Doc, the owner and operator of Western Biological Laboratory. He was graduated from the University of Chicago. Doc is small, strong, and wiry, and he loves science, beer, women, classical music, books, and prints. He is a thoroughly civilized man and the acknowledged, but unofficial, “mayor” of Cannery Row in Monterey. He is a fountain of wisdom, philosophy, and sometimes medical and psychiatric advice. Doc has a pointed brown beard and is described as half Christ and half satyr. Doc has a fear of getting his head wet. He is beloved by all but is nevertheless a lonely and remote man.
Mack and the Boys
Mack and the Boys, a group of unemployed men who live in the Palace Flophouse. They are open, honest, and generous in their way, kind and understanding, and sometimes extremely compassionate. They have no greed, meanness, egotism, or self-interest.
Mack, the leader of the Boys. Once married, Mack is very intelligent and without conventional ambition. To the others, he is mentor, sage, and sometimes exploiter. He leads the frog-hunting expedition and plans Doc’s party. It is said that Mack could have been the president of the United States if he had so wanted. Mack loves food, drink, and, sometimes, women and fighting.
Dora Flood, the proprietor of the Bear Flag Restaurant, which actually is a decent, clean, honest, old-fashioned brothel. Dora is probably in her late sixties and, the narrator says, is respected by the intelligent, learned, and kind; she is hated by spinsters and prudish women. She is a large woman with orange hair and a big heart. During the Depression, she paid for groceries for many poor families, and she is a large donator to local worthy causes. During the influenza epidemic, she put her cook to work making soup and her girls to work delivering it.
Hazel, one of the Boys, twenty-six years old and dark-haired. He is not very bright and has no viciousness or guile. He occasionally helps Doc with the collecting of marine life and is good at it. Hazel, who has had four years of regular school and four years in reform school, was named for his great aunt by his exhausted and confused mother, who had borne seven children in eight years.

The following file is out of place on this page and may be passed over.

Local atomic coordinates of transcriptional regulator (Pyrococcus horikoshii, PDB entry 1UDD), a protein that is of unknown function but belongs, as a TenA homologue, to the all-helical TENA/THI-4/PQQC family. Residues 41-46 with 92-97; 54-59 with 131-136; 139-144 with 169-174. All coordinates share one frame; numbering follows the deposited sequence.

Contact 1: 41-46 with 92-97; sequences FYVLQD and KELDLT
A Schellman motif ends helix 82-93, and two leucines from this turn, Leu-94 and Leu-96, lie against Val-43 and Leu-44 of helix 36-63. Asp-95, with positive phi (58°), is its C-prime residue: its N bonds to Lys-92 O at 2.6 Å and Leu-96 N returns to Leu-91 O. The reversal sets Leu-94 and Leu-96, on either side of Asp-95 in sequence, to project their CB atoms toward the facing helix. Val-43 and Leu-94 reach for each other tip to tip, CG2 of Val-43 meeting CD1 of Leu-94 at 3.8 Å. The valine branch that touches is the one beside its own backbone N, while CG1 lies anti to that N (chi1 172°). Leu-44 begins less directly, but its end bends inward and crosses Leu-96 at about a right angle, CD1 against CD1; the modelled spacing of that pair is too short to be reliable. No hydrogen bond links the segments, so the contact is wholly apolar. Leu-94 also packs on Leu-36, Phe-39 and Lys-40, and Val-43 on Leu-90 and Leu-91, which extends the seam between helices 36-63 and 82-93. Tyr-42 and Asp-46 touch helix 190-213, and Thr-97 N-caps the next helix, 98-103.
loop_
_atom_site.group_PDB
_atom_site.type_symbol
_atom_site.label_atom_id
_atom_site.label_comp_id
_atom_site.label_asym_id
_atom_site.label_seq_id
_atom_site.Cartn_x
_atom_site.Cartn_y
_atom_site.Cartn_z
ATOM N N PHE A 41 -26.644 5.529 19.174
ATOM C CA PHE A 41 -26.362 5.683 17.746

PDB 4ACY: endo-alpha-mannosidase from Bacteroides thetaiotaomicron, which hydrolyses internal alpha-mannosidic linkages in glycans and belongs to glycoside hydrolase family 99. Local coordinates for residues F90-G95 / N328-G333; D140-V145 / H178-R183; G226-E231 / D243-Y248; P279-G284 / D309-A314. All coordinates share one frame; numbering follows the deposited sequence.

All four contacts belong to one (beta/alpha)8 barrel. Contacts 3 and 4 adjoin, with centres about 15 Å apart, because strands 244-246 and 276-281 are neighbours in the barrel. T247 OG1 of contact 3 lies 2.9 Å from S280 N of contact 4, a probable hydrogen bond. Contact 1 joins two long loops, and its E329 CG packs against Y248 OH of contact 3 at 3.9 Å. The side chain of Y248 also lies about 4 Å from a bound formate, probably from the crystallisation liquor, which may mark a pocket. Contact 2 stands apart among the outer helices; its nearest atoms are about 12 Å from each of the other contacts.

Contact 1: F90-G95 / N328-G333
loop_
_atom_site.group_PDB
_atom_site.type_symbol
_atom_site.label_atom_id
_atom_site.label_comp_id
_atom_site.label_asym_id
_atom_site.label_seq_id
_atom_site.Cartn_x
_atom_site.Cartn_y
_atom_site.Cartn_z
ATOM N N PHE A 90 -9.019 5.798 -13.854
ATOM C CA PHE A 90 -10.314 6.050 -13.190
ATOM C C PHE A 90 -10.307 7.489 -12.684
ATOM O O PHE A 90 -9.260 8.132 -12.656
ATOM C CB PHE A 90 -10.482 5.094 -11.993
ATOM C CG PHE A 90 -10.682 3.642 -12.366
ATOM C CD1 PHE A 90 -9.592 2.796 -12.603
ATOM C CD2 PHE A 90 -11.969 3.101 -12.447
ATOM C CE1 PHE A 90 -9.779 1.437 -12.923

Eddie, one of the Boys, the understudy bartender at La Ida, from which he brings home jugs full of dregs from all the drink glasses.
Gay, one of the Boys, married to a woman who sometimes beats him while he is asleep. Gay is an excellent auto mechanic but drinks too much and is often in jail.
Lee Chong, a Chinese grocery store owner and owner of the Palace Flophouse. He stands behind the cigar counter, in front of the whiskey shelves, wearing half-glasses and extending credit judiciously. Lee Chong is shrewd but kind and can be generous and sentimental. He is a wise man, sometimes abused but always tolerant.
Henri, a painter, who is not French and whose name is not really Henri. He sometimes paints with chicken feathers, sometimes with nutshells. He loves all things French and all things modern. He is swarthy and morose. Henri has been married twice and has had many other women in his life, but they always leave him because he lives in an unfinished boat, up on blocks and with no plumbing.
Alfred, a bouncer at the Bear Flag Restaurant. He is accepted by the Boys. His talent is for keeping order without actually hurting anyone.
“The Captain,” the owner of the frog pond raided by Mack and the Boys. The Captain, whose wife is in politics, is clearly henpecked, but she is away.
Frankie, a mentally retarded and physically uncoordinated eleven-year-old who usually is filthy. Frankie loves Doc absolutely but is unable to function in society.
Wilbur, who used to work for Dora as a bouncer. He wanted to be one of the Boys but was never accepted by them.
Sam Malloy and
Mrs. Malloy, who live happily in a boiler in a vacant lot until Mrs. Malloy gets the urge to decorate with window curtains. Seeing...
(The entire section is 1,454 words.)